One Finite Planet

Photons: What is electromagnetic radiation?

First Published:

Radio waves, microwaves, millimetre waves, infra-red, visible light, ultra violet, x-rays, gamma rays…
…… can seem so different, yet they are all electromagnetic radiation.

All are composed of the same fundamental particle: the ‘photon’.

All photons, travel at the ‘speed of light’ (or the ‘speed of photons?’), have the properties of a wave, and interact with electrons.

Photons can be absorbed by an electron, and when this happens, the electron takes on additional energy, and with sufficient additional energy electrons move to a higher energy state. Electrons can then release energy and drop back to a lower energy state, emitting a new photon when they do.

This cycle of being absorbed by electrons, and emitted by electrons, is the main interaction between photons and other things. It is the basis of how we see, how heat is radiated, how radio signals are transmitted and received, and how microwave ovens work. There are countless photons everywhere, being absorbed, and being

Every ‘photon’ has carries a specific amount of energy, which determines the ‘frequency’ of that photon. The total extra energy delivered to an object by a stream of photons is the energy per photon multiplied by the number of photons. Any object with energy will also be radiating some energy out by emitting photons. So an object which is otherwise stable, will either gaining energy, which will most often indicated by an increase in heat, or lose energy, typically be getting cooler, depending on whether there is more energy in the photons being absorbed, or more energy in the photons being emitted.

In considering energy arriving from absorbed photons, a useful analogy to consider bullets being fired at a wall. You can deliver the same total force to the wall by either doubling the number of identical bullets, or doubling the mass for the same number of bullets. If the bullets are so small they just bounce of the surface of the wall, then increasing the number of bullets will still result in all the bullets just bouncing off, even though the total push against the wall has doubled. Similarly, while doubling the number of identical photons will increase the energy or heat delivered, if those photons do not do enough to the electrons to change the structure of the molecules, receiving more photons still will not change the structure. This is why the frequency of the photons is so important. It is not just the total energy that determines the impact, it is also the power of the individual photons.

Note that 1Mhz is 106 Hz, 1Ghz = 109 Hz, 100Ghz – 1011 Hz etc.

Generally, individual photons with an energy much higher than visible light are considered ‘ionising photons‘. While photons below this energy level can make us feel warm, photons above this energy level can damage our cells. We definitely know that higher energy UV, or X-Rays or Gamma rays can cause cancer. We aware of no side effects visible light photons at the level we experience on a sunny day, and generally it seems that this same number of photons, or less, at even lower frequencies should pose even less risk. However there is always the risk of something we do not know. In terms of risk, the higher the frequency the photons, the more care warranted in ensuring the quantity is not too high.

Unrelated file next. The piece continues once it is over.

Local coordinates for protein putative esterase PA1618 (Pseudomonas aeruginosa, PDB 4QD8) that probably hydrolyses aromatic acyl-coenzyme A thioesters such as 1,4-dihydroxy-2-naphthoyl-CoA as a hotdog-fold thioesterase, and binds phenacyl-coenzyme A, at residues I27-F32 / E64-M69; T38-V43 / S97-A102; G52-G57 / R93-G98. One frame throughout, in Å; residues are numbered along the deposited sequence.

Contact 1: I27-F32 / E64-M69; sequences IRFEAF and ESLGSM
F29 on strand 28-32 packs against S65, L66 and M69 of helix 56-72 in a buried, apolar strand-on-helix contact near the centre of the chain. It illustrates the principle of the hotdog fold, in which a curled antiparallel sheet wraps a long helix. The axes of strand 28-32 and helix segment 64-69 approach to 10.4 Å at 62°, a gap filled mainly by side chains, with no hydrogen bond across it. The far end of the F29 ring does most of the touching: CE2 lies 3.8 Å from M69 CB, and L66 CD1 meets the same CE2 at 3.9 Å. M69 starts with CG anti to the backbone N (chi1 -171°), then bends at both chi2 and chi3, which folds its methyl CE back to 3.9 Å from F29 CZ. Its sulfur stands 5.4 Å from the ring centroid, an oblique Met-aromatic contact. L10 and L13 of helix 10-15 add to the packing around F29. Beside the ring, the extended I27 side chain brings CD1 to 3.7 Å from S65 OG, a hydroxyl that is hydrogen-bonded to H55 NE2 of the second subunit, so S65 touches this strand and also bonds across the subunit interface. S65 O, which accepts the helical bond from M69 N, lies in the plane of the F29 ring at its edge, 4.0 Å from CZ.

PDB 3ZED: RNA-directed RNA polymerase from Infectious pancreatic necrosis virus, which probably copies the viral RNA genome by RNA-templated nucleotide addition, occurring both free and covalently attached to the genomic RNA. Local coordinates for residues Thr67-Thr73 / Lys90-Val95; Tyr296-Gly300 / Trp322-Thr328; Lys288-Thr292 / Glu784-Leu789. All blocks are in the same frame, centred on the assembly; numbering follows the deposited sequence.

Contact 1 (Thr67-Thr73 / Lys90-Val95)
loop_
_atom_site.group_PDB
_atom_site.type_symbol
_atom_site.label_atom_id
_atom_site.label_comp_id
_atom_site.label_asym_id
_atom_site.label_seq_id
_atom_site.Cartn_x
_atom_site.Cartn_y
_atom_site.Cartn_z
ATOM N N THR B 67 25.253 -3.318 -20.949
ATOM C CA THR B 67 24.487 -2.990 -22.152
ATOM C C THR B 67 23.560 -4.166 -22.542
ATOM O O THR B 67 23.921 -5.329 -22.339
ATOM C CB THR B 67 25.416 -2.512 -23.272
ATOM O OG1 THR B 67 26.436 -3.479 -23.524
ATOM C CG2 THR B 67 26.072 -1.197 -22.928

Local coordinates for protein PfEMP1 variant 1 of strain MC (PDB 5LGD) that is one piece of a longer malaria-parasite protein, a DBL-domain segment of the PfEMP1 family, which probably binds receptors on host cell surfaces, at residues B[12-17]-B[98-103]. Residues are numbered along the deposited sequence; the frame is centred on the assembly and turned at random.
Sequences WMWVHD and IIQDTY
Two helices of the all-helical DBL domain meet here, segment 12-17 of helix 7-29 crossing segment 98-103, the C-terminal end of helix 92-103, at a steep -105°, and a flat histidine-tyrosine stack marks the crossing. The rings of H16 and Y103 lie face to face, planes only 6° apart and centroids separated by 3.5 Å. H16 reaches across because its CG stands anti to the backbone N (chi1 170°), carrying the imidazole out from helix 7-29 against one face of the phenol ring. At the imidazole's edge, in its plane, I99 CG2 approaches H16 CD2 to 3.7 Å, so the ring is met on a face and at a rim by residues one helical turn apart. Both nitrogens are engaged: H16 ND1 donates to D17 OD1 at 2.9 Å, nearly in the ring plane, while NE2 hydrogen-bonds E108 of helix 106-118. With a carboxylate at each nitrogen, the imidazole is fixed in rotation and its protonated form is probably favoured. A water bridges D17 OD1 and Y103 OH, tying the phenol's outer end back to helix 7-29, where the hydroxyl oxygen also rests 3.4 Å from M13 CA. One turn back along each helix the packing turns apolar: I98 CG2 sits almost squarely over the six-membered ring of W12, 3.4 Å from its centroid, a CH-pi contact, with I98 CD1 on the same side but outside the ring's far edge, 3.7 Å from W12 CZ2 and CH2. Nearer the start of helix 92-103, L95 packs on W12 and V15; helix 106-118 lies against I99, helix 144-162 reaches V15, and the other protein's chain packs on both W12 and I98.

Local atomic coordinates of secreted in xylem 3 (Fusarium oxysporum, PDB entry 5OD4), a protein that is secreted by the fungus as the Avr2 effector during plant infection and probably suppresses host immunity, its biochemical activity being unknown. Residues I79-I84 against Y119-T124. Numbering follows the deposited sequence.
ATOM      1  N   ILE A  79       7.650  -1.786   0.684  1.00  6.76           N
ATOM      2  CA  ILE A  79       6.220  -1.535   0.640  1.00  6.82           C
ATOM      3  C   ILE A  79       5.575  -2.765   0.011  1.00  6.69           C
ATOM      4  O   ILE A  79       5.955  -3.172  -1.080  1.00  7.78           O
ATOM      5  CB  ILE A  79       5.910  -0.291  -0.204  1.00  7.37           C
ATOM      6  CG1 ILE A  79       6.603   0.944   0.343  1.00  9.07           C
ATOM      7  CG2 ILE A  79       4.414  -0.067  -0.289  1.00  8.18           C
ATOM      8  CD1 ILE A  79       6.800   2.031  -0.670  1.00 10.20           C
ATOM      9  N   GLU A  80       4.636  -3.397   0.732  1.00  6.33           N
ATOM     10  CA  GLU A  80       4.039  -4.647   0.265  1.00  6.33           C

Table of Contents


Surprise, Shortest day ever recorded surprises: Not the solstice!

This page is more under the heading of ‘fun facts’.

The first ‘fun fact’ is that while everyone knows how the length of daytime and nigh time vary throughout the year, it may come as a surprise to realise the length of the entire day, also varies. Partly because, second fun fact, the a day is a longer than one rotation of the Earth, which lead to the third fun fact: we just had the shortest total day ever recorded.

Read More »

Carbon Capture and Storage: When it works, and why it doesn’t for work ‘blue hydrogen’.

There are both vocal supporters and vocal opponents of carbon capture and storage, and there are arguments for both sides. This page goes beyond reporting on how carbon capture and storage fails to make current ‘blue hydrogen’ projects sustainable, and looks at the underlying principle that dictates why carbon capture and storage, despite having genuine valuable applications, can never enable ‘blue hydrogen’ to be environmentally sustainable, but is so popular politically.

Read More »

Covid-19 & Vaccination Deaths: Statistically, Coincidences will distort reported deaths.

I read recently about reasonable people protesting over post vaccination deaths in South Korea, echoing stories from around the globe about the underreporting of deaths following vaccination.

Can most of these deaths be just coincidences? This question has me seeking the real story on what is happening, not just with deaths following vaccination, but also with deaths from the virus. Almost one year after my initial exploration of vaccine efficacy and safety, now there is data, not just projections, so it is time for a review, and this question needs answering for any such a review.

Read More » to the Next Level: Plugins, Elementor, CoBlocks?

Something completely different. A discussion on how this site is hosted: on

Anyone who has started a “blog” or other site on, may get to wonder, what are the options for upgrading the website? What is the value of the free, personal or premium plans and beyond? What real world benefits are there, and, alternatively, what would you lose and/or gain from moving away from This is a page discussing being in that situation. If you are not considering having a website, it may be of little interest.

Read More »